Heat also has the potential to be of great danger to the outdoor athlete, especially during the summer. Side effects range from sluggishness and fatigue to dehydration and potentially fatal heat stroke. Fortunately for us athletes, heat-related illnesses are fairly easy to prevent and treat.
- Heat Fatigue
- Heat Exhaustion
- Heat Stroke
- Here's What To Do
One such heat-related illness is heat fatigue. It's generally caused by fluid loss and responds well to rehydration and rest. Because an inadequate diet or caloric intake is common with the summer athlete, it too should be evaluated when sluggishness and fatigue are experienced. Like heat-related fatigue, heat cramps are also a result of insufficient fluid intake. These painful muscle spasms generally occur in hot and/or humid environments when the athlete overexerts him or herself.
Heat exhaustion is another common heat-related illness experienced by athletes in the summer. Simply speaking, you're working the body so hard it's just too damn hot to carry on! Technically speaking, it's a group of symptoms that occur when your body's rate of heat production is greater than it's rate of heat dissipation. Symptoms generally begin to occur when the body's core temperature rises above 102-F. The onset is sudden with the athlete becoming clumsy as well as confused. Additional symptoms include headache, dizziness, chills, nausea, vomiting and weakness. Signs of heat exhaustion are an ash-gray color of the skin, lowered blood pressure, and a rapid pulse. Immediate rehydration, body cooling, and rest is crucial.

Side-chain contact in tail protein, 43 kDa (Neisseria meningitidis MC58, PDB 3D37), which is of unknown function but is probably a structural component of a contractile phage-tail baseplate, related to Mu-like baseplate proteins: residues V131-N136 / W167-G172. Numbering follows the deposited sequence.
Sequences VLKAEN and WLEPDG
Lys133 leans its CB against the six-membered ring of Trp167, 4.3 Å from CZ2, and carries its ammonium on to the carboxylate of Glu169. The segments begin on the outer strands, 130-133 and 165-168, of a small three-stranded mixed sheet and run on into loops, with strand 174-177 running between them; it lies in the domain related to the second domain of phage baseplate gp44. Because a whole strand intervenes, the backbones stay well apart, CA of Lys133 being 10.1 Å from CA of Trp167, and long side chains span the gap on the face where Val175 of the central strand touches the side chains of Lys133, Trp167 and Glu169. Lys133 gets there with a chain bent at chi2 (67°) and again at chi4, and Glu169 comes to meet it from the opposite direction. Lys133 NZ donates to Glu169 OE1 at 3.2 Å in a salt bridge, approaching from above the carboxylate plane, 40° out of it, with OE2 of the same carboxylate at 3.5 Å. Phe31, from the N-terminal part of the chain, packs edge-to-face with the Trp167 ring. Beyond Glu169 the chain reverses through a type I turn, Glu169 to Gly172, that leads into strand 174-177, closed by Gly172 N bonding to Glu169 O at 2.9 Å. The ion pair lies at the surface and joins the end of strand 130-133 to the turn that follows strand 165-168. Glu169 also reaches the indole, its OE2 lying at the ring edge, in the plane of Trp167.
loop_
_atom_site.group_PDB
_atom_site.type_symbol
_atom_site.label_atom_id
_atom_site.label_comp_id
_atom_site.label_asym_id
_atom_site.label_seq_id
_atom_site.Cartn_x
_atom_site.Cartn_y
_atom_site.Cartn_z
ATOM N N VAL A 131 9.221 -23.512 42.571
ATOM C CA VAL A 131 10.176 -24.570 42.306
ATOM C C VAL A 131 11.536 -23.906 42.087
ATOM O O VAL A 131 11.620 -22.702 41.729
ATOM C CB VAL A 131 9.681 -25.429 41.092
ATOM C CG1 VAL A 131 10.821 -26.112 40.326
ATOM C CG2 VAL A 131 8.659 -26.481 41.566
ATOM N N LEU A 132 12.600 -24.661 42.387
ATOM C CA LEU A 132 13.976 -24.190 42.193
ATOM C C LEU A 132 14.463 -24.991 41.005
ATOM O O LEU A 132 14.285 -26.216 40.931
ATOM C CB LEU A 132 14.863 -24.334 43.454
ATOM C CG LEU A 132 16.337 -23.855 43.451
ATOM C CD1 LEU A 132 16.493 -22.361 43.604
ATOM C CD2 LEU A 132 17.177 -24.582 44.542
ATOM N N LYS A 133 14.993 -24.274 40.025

Heat stroke can result when the body's temperature rises above 105-F, resulting in extensive tissue damage to the body. Often, the onset of heat stroke can be abrupt with the athlete experiencing a severely altered mental status or possibly a sudden loss of consciousness. Death can occur rapidly unless rapid cooling and rehydration is immediately performed. Full body immersion in cool water with simultaneous rehydration with cool fluids is most effective.
Here's What To Do:
- maintain a nutritious diet consisting of fruits, vegetables and adequate protein
- avoid excessive intakes of simple sugars and fat
- bring and consume adequate amounts of highly digestible foods and fluids for consumption before, during and after activities (30-60 grams of carbs should be consumed for every hour of exercise)
- take a multi-mineral supplement
- supplement with branched chain amino acids to prolong exercise performance in the heat
- get plenty of rest the night prior to strenuous activity
- contact local weather advisory the day prior to the event
- cancel strenuous activities on unusually hot/humid days
- wear appropriate clothing
- shorten warm-up periods
- utilize heat acclimatization
- don't overexert yourself-know your physical limitations
- stay aware of the signs and symptoms for heat illness
- if any symptoms of heat illness are detected, immediately rehydrate, consume some carbohydrates, and rest
- if heat stroke is suspected, cool rapidly and rehydrate and get immediate medical attention